firm partnership performing hourly work on legal matters. We find that it does
A property interest grounded in such an expectation requires a legitimate,
objectively reasonable assurance rather than a mere unilaterally-held presumption.
(See Bd. of Regents v. Roth (1972) 408 U.S. 564, 577 [discussing property
interests protected by procedural due process and stating that “[t]o have a property
interest in a benefit, a person . . . must have more than a unilateral expectation of
it. He must, instead, have a legitimate claim of entitlement to it”]; Paramount
Convalescent Center, Inc. v. Department of Health Care Services (1975) 15
Cal.3d 489, 495 [stating that plaintiff’s case turned on whether it “had a legitimate
claim of entitlement to a new contract, i.e., a property right of which [it] could not
be deprived without a hearing, or whether it had a mere expectancy or hope that
future contracts would be forthcoming”].) What Heller claims here is not merely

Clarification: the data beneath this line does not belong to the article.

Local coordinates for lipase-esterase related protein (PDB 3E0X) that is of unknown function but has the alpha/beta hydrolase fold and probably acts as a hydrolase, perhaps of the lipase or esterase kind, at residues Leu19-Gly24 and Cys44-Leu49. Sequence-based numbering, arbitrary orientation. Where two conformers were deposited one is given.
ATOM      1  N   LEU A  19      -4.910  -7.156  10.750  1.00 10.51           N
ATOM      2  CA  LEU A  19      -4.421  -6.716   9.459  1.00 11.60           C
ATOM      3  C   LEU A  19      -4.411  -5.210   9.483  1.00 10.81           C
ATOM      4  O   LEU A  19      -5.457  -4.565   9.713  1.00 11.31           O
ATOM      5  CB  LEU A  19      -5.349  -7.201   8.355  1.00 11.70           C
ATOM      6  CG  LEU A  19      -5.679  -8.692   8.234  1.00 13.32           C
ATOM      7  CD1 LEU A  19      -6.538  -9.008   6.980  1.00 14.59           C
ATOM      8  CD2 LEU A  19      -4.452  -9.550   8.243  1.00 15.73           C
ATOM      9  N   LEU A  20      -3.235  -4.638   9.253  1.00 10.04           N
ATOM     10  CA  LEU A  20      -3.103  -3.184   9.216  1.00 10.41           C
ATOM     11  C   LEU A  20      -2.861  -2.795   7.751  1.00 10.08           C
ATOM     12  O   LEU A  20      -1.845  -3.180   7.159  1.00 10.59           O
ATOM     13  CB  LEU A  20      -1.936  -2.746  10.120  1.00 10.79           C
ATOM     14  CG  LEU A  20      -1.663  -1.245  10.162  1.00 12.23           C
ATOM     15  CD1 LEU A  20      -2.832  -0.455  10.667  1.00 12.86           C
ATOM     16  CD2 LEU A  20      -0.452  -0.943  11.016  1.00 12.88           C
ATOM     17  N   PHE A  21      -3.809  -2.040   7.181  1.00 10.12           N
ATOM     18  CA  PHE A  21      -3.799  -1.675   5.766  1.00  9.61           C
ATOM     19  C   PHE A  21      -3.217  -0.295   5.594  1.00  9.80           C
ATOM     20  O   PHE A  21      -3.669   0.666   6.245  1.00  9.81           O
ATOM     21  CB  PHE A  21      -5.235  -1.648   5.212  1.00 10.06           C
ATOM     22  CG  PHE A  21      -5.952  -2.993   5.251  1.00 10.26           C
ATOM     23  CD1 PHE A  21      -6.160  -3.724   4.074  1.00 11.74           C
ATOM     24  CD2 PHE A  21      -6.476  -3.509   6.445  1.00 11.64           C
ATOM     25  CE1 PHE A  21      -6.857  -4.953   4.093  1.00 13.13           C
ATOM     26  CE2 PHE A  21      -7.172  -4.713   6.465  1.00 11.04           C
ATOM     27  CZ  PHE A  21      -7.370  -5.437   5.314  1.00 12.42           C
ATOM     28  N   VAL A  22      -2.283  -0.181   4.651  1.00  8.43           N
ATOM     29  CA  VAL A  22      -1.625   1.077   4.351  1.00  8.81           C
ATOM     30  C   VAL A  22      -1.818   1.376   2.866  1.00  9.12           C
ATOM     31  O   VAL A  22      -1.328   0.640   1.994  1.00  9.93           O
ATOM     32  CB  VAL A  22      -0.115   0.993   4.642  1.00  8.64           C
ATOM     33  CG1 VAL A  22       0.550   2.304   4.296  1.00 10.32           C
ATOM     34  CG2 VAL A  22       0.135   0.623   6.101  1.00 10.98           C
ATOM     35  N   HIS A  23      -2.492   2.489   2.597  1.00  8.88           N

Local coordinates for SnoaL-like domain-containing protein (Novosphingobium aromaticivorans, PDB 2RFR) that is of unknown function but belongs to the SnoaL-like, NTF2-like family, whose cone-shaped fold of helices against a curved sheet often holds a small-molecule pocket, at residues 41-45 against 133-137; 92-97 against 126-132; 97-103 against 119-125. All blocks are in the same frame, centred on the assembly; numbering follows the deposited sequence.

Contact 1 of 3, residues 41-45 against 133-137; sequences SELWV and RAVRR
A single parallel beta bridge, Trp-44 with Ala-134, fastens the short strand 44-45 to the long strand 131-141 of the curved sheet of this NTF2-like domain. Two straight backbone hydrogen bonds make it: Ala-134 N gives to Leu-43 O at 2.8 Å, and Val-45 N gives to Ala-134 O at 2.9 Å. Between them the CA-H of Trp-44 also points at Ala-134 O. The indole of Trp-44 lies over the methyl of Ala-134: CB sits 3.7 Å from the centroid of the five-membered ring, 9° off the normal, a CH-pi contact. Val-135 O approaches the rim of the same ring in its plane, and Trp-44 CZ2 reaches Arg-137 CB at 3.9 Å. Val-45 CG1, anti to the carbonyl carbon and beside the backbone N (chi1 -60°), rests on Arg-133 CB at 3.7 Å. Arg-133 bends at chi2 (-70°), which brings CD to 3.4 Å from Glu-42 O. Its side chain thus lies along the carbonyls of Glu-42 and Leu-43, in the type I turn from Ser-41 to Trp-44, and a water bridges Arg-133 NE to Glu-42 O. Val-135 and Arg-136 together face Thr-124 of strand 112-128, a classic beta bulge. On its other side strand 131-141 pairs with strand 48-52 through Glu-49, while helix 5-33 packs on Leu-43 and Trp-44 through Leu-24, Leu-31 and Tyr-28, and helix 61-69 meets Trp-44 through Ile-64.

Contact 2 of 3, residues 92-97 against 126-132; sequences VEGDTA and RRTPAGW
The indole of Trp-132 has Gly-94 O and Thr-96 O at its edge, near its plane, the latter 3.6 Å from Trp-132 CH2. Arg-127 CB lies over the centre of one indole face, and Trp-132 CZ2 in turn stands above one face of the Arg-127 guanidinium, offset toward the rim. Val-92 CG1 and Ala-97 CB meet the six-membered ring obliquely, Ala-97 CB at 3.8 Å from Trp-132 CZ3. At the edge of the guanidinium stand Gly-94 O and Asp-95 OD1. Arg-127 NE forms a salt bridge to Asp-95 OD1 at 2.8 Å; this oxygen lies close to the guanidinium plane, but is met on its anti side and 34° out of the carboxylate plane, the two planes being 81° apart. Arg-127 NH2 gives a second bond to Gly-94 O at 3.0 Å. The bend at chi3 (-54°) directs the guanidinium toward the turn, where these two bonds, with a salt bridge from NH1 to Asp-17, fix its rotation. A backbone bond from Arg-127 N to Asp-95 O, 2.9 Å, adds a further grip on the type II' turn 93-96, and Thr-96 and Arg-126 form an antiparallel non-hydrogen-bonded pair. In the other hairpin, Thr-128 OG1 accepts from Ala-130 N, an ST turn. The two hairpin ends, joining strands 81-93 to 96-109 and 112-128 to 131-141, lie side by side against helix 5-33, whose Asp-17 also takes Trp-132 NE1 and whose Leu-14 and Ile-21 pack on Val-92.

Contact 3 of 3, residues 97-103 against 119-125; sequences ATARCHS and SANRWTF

that a firm has a legitimate interest in the hourly matters on which it is working.
Rather, Heller claims a legitimate interest in the hourly matters on which it is not
working — and on which it cannot work, because it is a firm in dissolution that
has ceased operations. In doing so, it seeks remuneration for work that someone
else now must undertake. Because such a view is unlikely to be shared by either
reasonable clients or lawyers seeking to continue working on these legal matters at
a client’s behest, Heller’s expectation is best understood as essentially unilateral.
A client may ordinarily find that it makes little sense to continually change
the allocation of work on legal matters billed on an hourly basis to different
lawyers or firms, because of the value of the relationships formed in the course of